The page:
Stymied in his attempt to get a new stadium in Los Angeles, Autry looked elsewhere. His first choice for a stadium was the site offered by the city of Long Beach. However, the city insisted the team be renamed the Long Beach Angels, a condition Autry refused to accept. He was able to strike a deal with the suburban city ...
During the 1970s, although Angel fans endured some mediocre years on the field they also were able to enjoy the heroics of fireballer Nolan Ryan, who tossed four of his seven no-hitters as an Angel. He also set several strikeout records throughout his career, most notably a 383-strikeout mark in 1973, still a major league record. Ryan was acquired in ...
History of the Angels
The California Angels have a long and illustrious history in Major League Baseball. Founded 1961 as an expansion team, the Angels have become one of baseball’s most successful franchises. Over nearly sixty years, they have won six division titles and made nine trips to the playoffs. The team has also featured some of baseball’s greatest players, including Nolan Ryan, Rod Carew, Reggie Jackson, and Mike Trout.
The Angels began life as a minor league affiliate for the Los Angeles Dodgers before becoming an independent franchise during MLB's expansion era in 1961. They quickly found success under manager Bill Rigney who led them to four consecutive winning seasons from 1962-1965, including two second-place finishes behind future Hall Of Famers Sandy Koufax & Don Drysdale's Dodgers teams. During this period, they were known by their original name, “Los Angeles Angels.” Still, they changed it when owner Gene Autry moved them southward closer to Anaheim following the 1965 season, thus beginning what is now known as “the Anaheim Era."
Under manager Lefty Phillips, the Halos continued their success, making three more playoff appearances between 1967-1979, with stars like Bobby Knoop, Jim Fregosi, Nolan Ryan & Frank Tanana leading them. During this time, they also adopted their iconic logo featuring a haloed angel bearing wings holding up a bat while wearing softball cleats, which still adorns all Angel uniforms today.
In 1979 new ownership came into play with Gene Autry selling off his shares, resulting in Jackie Autry becoming majority owner, ushering forth what many fans consider "The Golden Age" of Angel baseball due largely thanks to her husband's financial commitment towards building out competitive rosters throughout her tenure until she sold off controlling interest at end 1998 season (though she remained minority partner till 2002 ). This period saw great successes come via names like Brian Downing, Wally Joyner & Chili Davis, among others culminating with a World Series appearance in 1986 against Boston Red Sox, where despite valiant efforts, could not overcome the eventual champion Red Sox dynasty led by Roger Clemens et al.; however, would return 1989 yet fall short once more losing four games straight Oakland A's infamous Bash Brothers squad headlined by Jose Canseco Mark McGwire respectively.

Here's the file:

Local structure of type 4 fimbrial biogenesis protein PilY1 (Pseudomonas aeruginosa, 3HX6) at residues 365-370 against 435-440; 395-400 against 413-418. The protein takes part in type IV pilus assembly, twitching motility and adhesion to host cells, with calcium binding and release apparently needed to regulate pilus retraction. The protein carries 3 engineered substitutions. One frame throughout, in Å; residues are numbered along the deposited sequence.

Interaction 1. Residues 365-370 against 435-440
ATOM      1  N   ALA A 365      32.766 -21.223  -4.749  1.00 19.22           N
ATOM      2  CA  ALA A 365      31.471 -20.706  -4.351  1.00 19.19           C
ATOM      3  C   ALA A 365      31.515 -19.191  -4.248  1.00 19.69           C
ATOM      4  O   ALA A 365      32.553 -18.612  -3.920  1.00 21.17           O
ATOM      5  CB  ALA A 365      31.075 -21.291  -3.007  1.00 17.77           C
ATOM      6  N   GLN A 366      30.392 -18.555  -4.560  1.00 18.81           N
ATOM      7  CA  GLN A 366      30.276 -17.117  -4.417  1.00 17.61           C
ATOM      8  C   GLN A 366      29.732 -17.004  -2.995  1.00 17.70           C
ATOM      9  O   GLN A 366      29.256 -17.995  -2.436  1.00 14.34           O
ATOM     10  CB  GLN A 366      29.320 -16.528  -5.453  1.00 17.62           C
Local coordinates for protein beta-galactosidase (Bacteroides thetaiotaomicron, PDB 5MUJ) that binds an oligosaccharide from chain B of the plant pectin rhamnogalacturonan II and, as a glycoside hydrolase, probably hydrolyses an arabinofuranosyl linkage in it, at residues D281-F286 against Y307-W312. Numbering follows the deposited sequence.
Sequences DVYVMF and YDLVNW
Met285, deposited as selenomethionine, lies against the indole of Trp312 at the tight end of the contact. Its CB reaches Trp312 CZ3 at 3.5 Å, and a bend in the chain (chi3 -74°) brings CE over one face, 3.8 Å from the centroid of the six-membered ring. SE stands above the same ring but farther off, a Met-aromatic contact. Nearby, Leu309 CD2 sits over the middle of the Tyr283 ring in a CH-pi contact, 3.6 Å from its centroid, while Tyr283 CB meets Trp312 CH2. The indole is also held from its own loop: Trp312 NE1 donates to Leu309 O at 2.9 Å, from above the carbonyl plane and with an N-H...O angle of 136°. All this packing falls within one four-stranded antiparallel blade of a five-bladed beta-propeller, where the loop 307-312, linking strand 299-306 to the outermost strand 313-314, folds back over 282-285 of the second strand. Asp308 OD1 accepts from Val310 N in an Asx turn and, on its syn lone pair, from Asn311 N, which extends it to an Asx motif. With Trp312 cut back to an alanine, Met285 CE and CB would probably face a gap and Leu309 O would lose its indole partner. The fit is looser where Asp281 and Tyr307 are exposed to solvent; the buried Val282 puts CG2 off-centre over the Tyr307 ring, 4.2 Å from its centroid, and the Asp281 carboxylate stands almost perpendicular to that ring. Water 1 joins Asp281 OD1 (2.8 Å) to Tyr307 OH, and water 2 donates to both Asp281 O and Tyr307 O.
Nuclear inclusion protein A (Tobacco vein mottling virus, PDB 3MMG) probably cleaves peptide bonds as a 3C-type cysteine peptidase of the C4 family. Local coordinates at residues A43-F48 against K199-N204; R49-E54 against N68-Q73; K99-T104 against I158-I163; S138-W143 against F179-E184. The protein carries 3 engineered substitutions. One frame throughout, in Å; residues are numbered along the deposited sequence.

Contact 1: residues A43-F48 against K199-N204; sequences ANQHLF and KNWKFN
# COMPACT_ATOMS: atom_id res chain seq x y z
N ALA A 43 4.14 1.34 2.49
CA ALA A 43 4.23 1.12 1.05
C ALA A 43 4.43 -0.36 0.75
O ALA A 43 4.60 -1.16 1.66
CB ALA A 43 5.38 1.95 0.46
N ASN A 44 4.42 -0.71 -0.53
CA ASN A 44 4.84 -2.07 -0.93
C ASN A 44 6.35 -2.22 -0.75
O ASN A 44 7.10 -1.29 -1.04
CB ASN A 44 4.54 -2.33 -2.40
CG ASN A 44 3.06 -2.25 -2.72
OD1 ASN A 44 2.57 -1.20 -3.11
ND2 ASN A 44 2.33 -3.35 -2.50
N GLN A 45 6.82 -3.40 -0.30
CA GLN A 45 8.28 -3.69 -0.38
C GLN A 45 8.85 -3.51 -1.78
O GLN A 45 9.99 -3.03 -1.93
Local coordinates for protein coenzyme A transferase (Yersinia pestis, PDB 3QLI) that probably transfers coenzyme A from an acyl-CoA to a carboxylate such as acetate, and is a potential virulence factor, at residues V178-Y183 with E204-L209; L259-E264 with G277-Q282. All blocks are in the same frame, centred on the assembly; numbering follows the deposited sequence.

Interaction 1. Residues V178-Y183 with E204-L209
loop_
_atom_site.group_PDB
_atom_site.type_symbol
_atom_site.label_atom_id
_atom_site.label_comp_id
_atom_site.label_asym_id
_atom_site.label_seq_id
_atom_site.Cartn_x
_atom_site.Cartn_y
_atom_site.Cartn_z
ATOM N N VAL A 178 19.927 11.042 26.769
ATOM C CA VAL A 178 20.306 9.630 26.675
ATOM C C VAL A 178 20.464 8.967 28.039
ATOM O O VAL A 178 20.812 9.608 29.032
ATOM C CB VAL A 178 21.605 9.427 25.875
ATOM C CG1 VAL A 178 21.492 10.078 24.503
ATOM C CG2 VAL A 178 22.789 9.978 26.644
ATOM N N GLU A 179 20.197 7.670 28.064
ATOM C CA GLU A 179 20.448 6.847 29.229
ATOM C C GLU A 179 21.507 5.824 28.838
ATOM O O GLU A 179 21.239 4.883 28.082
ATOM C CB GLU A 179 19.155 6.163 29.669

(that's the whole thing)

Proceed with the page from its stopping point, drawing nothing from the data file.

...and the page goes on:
Despite no championships through the first forty years of existence, California/Anaheim/Los Angeles Angles finally broke in 2014 after signing superstar outfielder Mike Trout the prior year.
Los Angeles - Anaheim - Los Angeles (Anaheim)
2000 – Present / Major League Baseball
1961 – 1999 / American League
2005 – Present / Los Angeles Angels
1997 – 2004 / Anaheim Angels
1965 – 1996 / California Angels
1961 – 1964 / Los Angeles Angels
Angels – Baseball fans nationwide know and love the California Angels, one of Major League Baseball’s most storied franchises. But did you ever stop to wonder where their nickname came from? As it turns out, there are a few different theories about how they became known as “the Angels.”
The first theory is that the name was derived from Los Angeles' previous team in 1961 called "Los Angeles Angels." The team moved to Anaheim in 1965 and changed its name accordingly. However, some believe this isn't enough explanation for why they chose "Angels" specifically when naming their new franchise after relocating cities.
Another popular belief is that owner Gene Autry wanted his baseball team named after his hit song “Back In The Saddle Again," which includes lyrics such as: “Out on the plains I go riding again/Searching those wide open spaces/I ride 'em up high way down low/Ride 'em like an angel." It's possible he thought these lyrics would be fitting for a baseball team based near Hollywood—and thus adopted them into what we now know today as the California Angels!
Finally, some people think it might have been inspired by Los Angeles' other teams around this period—the Lakers (named after Lake Michigan) and Dodgers (from Brooklyn). By combining both ideas ("Lakers" + "Dodgers"), you get something close sounding to angels – hence becoming known officially as simply ‘The Angeles.'
No matter where or why it originated, one thing remains true: The California Angles will forever remain an iconic part of American sports history!
World Series 0
2004 – Present / Angel Stadium of Anaheim
1998 – 2003 / Edison International Field
1965 – 1997 / Anaheim Stadium
1962 – 1964 / Chavez Ravine
1961 / Wrigley Field
2003 – Present / Arturo Moreno
1996 – 2003 / The Walt Disney Company
1961 – 1996 / Gene Autry
To qualify as the greatest player for this team, the player must have played one season for this team. If not, we will remove the player.
* verifies that player has played for this team as an added player by a fan.
11 / Jim Fregosi
26 / Gene Autry
29 / Rod Carew
30 / Nolan Ryan
42 / Jackie Robinson
50 / Jimmy Reese
*Blue is this team’s history